Good Questions: Why Does Mary Matter?   

Reflections from Dr. Howell

Protestants, I suspect because they are so determined not to be Catholic, pay insufficient attention to Mary. Yes, she’s there in all the manger scenes, and she plays a sweet role in kid pageants. But it’s not hard to think our way into noticing that Mary is the most important person ever, unless you count her divine Son. The angel Gabriel assigned her the most crucial task in God’s plan of salvation. She was the first to know. She felt Jesus’ body before anybody saw him. She endured immense pain to get him here. She heard his first cry. She held and nursed him, watched him grow up, sewed his clothes and cooked his food. Who was more distraught when he risked life and limb to take on the powers of the world? And who was more devastated by his crucifixion? Or more delighted on Easter morning?

She was poor, and lived in the middle of nowhere. But she was spiritually rich, wise, and full of faith. “Mary kept all these things, pondering them in her heart” (Luke 2:19); she was quiet, reflective, a deep thinker. God asked her to do the impossible. She didn’t turn and run or offer excuses. Risking family shame, and her fiancée, her whole secure life actually, she was Yes. Amy Grant’s lovely “Breath of heaven” gets inside Mary’s mood: “I am frightened by the load I bear… Do you wonder as you watch my face if a wiser one should have had my place” – and then she pleads, “Hold me together… Help me be strong. Help me be. Help me.”

Gabriel’s assurance to Mary reminds me of Elie Wiesel’s wry thought: “If an angel ever says, ‘Be not afraid,’ you’d better watch out: a big assignment is on the way.” Whose assignment was ever bigger than Mary’s? And yet, isn’t ours similar? Doesn’t she show us the way? What God asked of her was to let God become real in her, to let God take on flesh in her life – which is exactly what God asks of us all.

Back in the 14th century, Meister Eckhart wrote that “We are all meant to be mothers of God. What good is it to me if this eternal birth of the divine Son takes place unceasingly but does not take place within myself? And what good is it to me if Mary is full of grace if I am not also full of grace? What good is it to me for the Creator to give birth to his Son if I also do not give birth to him in my time and my culture? This, then, is the fullness of time: when the Son of God is begotten in us.”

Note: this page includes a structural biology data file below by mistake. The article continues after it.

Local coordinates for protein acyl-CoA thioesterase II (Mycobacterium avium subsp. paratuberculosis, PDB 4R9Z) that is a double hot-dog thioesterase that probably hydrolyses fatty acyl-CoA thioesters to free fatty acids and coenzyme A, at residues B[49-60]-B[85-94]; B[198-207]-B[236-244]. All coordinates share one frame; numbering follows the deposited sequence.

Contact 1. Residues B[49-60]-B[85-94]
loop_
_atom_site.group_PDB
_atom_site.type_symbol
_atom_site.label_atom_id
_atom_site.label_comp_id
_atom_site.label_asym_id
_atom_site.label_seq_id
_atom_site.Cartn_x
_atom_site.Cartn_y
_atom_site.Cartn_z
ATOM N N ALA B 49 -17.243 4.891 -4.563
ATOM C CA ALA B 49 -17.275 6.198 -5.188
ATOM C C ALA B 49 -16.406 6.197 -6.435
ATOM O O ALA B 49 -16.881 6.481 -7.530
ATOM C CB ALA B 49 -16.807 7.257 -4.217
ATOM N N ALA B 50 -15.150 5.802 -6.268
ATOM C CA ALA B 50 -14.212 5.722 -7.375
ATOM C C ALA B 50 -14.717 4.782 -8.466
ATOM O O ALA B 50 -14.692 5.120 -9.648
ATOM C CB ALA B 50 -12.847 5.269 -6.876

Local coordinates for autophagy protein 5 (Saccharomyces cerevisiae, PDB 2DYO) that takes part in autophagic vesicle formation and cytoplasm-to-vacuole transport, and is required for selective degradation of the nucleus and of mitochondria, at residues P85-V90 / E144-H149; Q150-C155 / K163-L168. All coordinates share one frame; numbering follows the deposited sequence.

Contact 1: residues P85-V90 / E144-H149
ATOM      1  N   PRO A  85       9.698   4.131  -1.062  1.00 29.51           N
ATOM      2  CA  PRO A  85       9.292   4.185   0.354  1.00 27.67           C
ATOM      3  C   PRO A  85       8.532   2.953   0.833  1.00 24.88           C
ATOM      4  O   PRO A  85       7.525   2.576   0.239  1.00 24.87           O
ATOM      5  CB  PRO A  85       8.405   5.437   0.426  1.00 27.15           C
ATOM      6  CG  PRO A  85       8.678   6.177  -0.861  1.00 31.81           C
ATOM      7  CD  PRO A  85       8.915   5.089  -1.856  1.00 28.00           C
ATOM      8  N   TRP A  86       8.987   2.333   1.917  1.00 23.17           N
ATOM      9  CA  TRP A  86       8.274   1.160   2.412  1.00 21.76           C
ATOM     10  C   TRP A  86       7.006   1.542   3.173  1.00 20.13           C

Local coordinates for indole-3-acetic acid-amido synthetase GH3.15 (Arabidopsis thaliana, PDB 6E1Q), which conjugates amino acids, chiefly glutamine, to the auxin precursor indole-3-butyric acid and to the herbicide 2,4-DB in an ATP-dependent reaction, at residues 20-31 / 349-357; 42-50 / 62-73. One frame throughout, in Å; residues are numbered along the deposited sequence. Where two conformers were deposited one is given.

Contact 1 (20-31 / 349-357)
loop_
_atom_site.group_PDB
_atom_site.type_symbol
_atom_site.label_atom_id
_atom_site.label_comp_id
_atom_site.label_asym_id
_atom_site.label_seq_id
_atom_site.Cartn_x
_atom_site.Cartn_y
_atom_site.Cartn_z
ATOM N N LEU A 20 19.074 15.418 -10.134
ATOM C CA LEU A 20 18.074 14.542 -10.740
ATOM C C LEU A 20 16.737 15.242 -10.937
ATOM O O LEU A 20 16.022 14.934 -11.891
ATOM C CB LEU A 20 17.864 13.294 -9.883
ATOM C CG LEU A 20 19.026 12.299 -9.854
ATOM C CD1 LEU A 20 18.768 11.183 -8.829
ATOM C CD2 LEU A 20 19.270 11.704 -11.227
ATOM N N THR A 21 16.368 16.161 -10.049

I try to envision her pain, the agonizing labor, the blood and physical terror, then the delivery, cutting the cord, holding him to her breast, voicing a prayer of gratitude. Mary is so beautiful. In most Christian art, Mary’s skin is terribly white and immaculate. The real Mary would have been, like middle easterners of her race and place, more darkly complected. To visualize the feel of Mary’s face, we might veer toward something like Dorothea Lange’s iconic “Migrant Mother,” her 1936 photograph of a mother exhausted and yet courageous – which in turns reminds me of Garibaldi Melchers’ “Woman and Child.” Her weathered complexion suggests strength and gentleness, maybe endangered, with a ferocious kind of love, shielding her child from danger.

Catholics pray the rosary, simply believing Mary is in heaven next to her Son (where else would his mother be?), and that she hears us, and loves us, and him. So we have good cause to join us and say “Hail Mary, full of grace, the Lord is with you” (which is what Gabriel said to her, Luke 1:28), and “Blessed are you, and blessed is the fruit of your womb, Jesus” (which is what Elizabeth said to her, Luke 1:42). I want to be like her, and close to Jesus, at which she was and is the greatest ever.